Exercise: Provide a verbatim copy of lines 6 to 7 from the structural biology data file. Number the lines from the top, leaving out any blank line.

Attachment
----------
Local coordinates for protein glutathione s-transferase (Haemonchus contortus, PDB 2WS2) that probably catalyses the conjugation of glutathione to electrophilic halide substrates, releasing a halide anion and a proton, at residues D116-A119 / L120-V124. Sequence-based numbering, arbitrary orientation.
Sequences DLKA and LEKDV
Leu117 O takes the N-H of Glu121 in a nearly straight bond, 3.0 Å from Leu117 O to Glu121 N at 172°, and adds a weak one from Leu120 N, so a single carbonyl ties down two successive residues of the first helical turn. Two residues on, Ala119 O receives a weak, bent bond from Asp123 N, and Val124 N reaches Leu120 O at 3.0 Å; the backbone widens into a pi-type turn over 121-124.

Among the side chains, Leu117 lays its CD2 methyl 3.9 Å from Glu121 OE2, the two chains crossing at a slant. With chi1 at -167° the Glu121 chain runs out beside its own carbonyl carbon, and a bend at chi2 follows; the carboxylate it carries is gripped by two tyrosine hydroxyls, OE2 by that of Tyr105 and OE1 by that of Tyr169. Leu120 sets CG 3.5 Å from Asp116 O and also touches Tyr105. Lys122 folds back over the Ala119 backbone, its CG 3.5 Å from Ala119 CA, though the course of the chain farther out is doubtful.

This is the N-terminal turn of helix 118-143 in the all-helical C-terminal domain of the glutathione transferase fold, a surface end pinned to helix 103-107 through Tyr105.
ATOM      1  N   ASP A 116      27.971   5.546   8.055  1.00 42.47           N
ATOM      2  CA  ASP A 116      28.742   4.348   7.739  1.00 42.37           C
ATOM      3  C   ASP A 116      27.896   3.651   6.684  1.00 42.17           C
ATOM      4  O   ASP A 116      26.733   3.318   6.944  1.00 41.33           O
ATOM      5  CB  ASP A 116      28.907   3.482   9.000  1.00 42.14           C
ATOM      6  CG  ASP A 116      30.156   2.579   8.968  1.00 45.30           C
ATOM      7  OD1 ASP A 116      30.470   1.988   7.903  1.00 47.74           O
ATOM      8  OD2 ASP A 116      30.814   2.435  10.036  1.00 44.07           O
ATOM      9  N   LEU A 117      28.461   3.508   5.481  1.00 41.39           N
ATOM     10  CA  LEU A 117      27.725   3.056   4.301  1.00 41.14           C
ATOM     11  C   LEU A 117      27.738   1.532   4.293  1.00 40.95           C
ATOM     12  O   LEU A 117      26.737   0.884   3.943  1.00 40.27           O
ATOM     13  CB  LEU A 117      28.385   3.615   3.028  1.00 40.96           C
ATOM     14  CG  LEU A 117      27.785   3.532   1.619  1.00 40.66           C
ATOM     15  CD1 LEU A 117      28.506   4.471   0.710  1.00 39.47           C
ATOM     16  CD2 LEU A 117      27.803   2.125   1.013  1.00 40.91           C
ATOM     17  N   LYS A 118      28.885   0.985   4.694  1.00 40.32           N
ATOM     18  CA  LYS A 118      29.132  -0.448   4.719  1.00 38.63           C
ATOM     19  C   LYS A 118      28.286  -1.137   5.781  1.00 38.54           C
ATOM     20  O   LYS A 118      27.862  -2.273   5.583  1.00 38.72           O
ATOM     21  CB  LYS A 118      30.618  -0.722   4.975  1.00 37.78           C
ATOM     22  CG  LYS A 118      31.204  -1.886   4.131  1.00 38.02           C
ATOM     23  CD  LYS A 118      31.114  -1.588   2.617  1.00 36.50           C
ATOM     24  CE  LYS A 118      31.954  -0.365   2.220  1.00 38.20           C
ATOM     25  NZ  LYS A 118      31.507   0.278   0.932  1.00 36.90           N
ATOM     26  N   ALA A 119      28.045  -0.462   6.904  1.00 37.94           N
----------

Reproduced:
ATOM      1  N   ASP A 116      27.971   5.546   8.055  1.00 42.47           N
ATOM      2  CA  ASP A 116      28.742   4.348   7.739  1.00 42.37           C